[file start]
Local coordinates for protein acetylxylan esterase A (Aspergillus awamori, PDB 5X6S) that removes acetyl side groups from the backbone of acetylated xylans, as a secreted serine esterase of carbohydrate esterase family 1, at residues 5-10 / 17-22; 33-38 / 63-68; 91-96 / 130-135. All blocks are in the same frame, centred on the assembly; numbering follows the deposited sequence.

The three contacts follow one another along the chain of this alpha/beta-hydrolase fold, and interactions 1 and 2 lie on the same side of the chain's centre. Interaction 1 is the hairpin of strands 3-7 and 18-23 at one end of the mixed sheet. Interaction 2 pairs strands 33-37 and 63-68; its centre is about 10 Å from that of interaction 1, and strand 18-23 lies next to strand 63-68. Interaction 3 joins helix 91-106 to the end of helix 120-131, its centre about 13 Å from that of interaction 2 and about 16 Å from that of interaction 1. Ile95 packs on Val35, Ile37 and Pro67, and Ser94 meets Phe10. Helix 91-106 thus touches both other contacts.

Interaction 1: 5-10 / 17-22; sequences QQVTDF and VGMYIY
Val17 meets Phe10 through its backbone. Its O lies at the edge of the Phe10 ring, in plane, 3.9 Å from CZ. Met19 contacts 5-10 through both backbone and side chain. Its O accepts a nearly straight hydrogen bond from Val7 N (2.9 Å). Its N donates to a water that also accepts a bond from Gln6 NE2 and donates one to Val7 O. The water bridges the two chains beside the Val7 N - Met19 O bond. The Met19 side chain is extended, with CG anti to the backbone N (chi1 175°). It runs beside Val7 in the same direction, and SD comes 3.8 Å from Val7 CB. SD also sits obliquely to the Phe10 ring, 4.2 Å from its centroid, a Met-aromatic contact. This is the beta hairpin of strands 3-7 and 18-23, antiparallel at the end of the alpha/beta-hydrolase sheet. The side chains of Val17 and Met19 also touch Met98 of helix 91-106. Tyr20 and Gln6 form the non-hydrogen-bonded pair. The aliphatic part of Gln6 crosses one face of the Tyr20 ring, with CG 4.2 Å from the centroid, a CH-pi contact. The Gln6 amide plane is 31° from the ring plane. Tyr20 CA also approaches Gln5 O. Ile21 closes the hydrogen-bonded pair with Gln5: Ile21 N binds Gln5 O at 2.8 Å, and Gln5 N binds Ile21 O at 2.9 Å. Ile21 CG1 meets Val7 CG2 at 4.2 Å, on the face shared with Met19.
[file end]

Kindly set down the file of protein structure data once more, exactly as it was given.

Local coordinates for protein acetylxylan esterase A (Aspergillus awamori, PDB 5X6S) that removes acetyl side groups from the backbone of acetylated xylans, as a secreted serine esterase of carbohydrate esterase family 1, at residues 5-10 / 17-22; 33-38 / 63-68; 91-96 / 130-135. All blocks are in the same frame, centred on the assembly; numbering follows the deposited sequence.

The three contacts follow one another along the chain of this alpha/beta-hydrolase fold, and interactions 1 and 2 lie on the same side of the chain's centre. Interaction 1 is the hairpin of strands 3-7 and 18-23 at one end of the mixed sheet. Interaction 2 pairs strands 33-37 and 63-68; its centre is about 10 Å from that of interaction 1, and strand 18-23 lies next to strand 63-68. Interaction 3 joins helix 91-106 to the end of helix 120-131, its centre about 13 Å from that of interaction 2 and about 16 Å from that of interaction 1. Ile95 packs on Val35, Ile37 and Pro67, and Ser94 meets Phe10. Helix 91-106 thus touches both other contacts.

Interaction 1: 5-10 / 17-22; sequences QQVTDF and VGMYIY
Val17 meets Phe10 through its backbone. Its O lies at the edge of the Phe10 ring, in plane, 3.9 Å from CZ. Met19 contacts 5-10 through both backbone and side chain. Its O accepts a nearly straight hydrogen bond from Val7 N (2.9 Å). Its N donates to a water that also accepts a bond from Gln6 NE2 and donates one to Val7 O. The water bridges the two chains beside the Val7 N - Met19 O bond. The Met19 side chain is extended, with CG anti to the backbone N (chi1 175°). It runs beside Val7 in the same direction, and SD comes 3.8 Å from Val7 CB. SD also sits obliquely to the Phe10 ring, 4.2 Å from its centroid, a Met-aromatic contact. This is the beta hairpin of strands 3-7 and 18-23, antiparallel at the end of the alpha/beta-hydrolase sheet. The side chains of Val17 and Met19 also touch Met98 of helix 91-106. Tyr20 and Gln6 form the non-hydrogen-bonded pair. The aliphatic part of Gln6 crosses one face of the Tyr20 ring, with CG 4.2 Å from the centroid, a CH-pi contact. The Gln6 amide plane is 31° from the ring plane. Tyr20 CA also approaches Gln5 O. Ile21 closes the hydrogen-bonded pair with Gln5: Ile21 N binds Gln5 O at 2.8 Å, and Gln5 N binds Ile21 O at 2.9 Å. Ile21 CG1 meets Val7 CG2 at 4.2 Å, on the face shared with Met19.